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Kalakuta Republik review at Royal Lyceum Theatre, Edinburgh – ‘exploration without elucidation’

The cast of Kalakuta Republik at Royal Lyceum Theatre, Edinburgh. Photo: Sophie Garcia The cast of Kalakuta Republik at Royal Lyceum Theatre, Edinburgh. Photo: Sophie Garcia
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Fela Kuti, the revolutionary Nigerian band leader who invented Afrobeat, was imprisoned for his anti-authoritarian music but had a decidedly dodgy attitude to women, is the inspiration for this enthralling but infuriatingly unfocused production from French company Faso Dance Theatre.

The first half – subtitled Without a Story We Would Go Mad – opens with a half-hour remix of Kuti’s music from Ivan Talbot. With no discernible narrative, the angular movements of six dancers are brought into a sometimes coherent form by a seventh, the sharp thrust of their upper bodies contrasting with the lugubrious funk of the music, that threatens to break out into one of Kuti’s polemics.

A smooth change of pace brings a delta blues feel to the music with a change in Eve Martin’s visuals from pictures of fleeing people as seen from a military drone to a river of people in flight. There is, it seems to suggest, a merging of the US American and the African histories of struggle.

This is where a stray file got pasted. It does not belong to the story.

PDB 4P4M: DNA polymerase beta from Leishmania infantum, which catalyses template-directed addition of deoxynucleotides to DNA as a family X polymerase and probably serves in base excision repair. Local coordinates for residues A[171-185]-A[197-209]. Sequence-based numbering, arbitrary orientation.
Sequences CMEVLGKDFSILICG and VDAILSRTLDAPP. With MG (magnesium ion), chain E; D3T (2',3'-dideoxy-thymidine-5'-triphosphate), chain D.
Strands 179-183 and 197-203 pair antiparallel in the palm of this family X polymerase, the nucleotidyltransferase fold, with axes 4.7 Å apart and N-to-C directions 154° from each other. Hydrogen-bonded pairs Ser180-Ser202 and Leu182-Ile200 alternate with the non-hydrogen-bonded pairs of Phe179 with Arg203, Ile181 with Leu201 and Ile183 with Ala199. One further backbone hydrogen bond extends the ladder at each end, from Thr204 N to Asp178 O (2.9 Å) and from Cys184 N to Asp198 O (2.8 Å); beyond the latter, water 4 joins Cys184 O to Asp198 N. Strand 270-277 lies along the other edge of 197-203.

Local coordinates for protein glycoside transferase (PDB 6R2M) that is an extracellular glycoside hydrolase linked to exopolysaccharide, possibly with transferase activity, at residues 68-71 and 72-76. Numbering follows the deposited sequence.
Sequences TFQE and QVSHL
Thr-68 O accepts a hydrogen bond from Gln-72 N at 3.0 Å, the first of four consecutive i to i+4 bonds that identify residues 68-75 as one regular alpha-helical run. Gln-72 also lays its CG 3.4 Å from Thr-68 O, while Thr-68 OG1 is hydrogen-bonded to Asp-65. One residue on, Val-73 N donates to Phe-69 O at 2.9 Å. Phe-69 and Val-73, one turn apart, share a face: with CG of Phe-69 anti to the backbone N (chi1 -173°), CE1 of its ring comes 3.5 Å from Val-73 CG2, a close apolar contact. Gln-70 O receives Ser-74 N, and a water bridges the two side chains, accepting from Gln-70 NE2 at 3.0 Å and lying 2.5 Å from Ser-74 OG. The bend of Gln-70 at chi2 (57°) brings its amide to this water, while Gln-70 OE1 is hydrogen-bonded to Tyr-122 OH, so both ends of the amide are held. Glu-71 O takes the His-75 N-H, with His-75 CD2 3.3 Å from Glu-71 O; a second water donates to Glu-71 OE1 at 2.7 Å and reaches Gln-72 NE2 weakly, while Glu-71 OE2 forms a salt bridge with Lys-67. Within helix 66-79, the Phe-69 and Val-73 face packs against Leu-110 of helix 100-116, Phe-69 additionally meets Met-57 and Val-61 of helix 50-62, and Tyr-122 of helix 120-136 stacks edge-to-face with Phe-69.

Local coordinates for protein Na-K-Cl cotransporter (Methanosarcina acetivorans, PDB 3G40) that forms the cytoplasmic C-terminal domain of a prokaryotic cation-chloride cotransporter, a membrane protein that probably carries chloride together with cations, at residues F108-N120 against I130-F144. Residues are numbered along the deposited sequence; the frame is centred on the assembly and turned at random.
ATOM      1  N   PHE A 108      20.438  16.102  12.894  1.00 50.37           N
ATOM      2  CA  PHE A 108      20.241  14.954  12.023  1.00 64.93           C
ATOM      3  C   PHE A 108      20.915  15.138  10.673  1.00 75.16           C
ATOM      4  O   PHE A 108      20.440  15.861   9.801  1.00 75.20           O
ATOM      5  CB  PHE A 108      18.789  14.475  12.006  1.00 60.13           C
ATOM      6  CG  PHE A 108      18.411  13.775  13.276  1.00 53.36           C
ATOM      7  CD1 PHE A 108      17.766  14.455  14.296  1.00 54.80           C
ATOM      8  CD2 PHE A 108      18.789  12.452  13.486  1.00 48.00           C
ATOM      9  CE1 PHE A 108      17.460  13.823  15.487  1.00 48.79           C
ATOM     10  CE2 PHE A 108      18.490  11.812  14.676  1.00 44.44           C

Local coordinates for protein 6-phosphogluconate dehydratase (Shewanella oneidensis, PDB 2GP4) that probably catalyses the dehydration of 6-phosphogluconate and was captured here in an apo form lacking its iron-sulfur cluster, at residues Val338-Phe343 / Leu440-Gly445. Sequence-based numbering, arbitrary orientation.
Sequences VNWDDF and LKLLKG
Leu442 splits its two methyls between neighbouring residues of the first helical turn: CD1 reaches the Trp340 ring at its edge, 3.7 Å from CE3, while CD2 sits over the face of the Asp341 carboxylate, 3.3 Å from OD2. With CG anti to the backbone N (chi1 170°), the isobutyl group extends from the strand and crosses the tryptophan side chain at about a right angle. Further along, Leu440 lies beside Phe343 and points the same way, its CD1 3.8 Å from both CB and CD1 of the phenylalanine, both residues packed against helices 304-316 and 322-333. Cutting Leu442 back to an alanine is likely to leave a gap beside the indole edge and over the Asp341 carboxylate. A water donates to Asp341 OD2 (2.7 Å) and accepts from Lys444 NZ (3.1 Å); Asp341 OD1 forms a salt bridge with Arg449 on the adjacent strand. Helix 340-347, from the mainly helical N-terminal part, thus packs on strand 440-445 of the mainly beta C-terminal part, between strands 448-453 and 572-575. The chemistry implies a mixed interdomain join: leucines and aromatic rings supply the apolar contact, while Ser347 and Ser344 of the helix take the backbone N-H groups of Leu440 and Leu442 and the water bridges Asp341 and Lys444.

For the second half – You Always Need A Poet – the stage has been transformed into a shebeen after the drinkers have long gone. It is dominated by a lone woman, who initially writhes a sensual dance-come-striptease on a podium.

The music, initially electronic but later morphing into wailing saxophone solo, is more insistent, but the choreography looser as it moves from chaos into a unison, with three of the dancers carrying their newfound partners out through the audience.

This is a thrilling response to Kuti’s musical work, but it is a rather less perspicacious reflection of his revolutionary message than it is trying to be.

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An exploration without elucidation of Afrobeat pioneer Fela Kuti's musical heritage